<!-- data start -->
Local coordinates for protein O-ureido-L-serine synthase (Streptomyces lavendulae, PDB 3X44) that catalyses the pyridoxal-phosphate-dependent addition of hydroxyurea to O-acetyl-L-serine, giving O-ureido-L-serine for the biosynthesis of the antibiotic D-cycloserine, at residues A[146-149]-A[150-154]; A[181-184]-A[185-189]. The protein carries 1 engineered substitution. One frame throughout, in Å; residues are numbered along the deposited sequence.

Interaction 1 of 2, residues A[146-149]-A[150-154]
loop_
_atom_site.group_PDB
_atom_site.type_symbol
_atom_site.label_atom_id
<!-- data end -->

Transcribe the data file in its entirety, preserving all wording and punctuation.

Local coordinates for protein O-ureido-L-serine synthase (Streptomyces lavendulae, PDB 3X44) that catalyses the pyridoxal-phosphate-dependent addition of hydroxyurea to O-acetyl-L-serine, giving O-ureido-L-serine for the biosynthesis of the antibiotic D-cycloserine, at residues A[146-149]-A[150-154]; A[181-184]-A[185-189]. The protein carries 1 engineered substitution. One frame throughout, in Å; residues are numbered along the deposited sequence.

Interaction 1 of 2, residues A[146-149]-A[150-154]
loop_
_atom_site.group_PDB
_atom_site.type_symbol
_atom_site.label_atom_id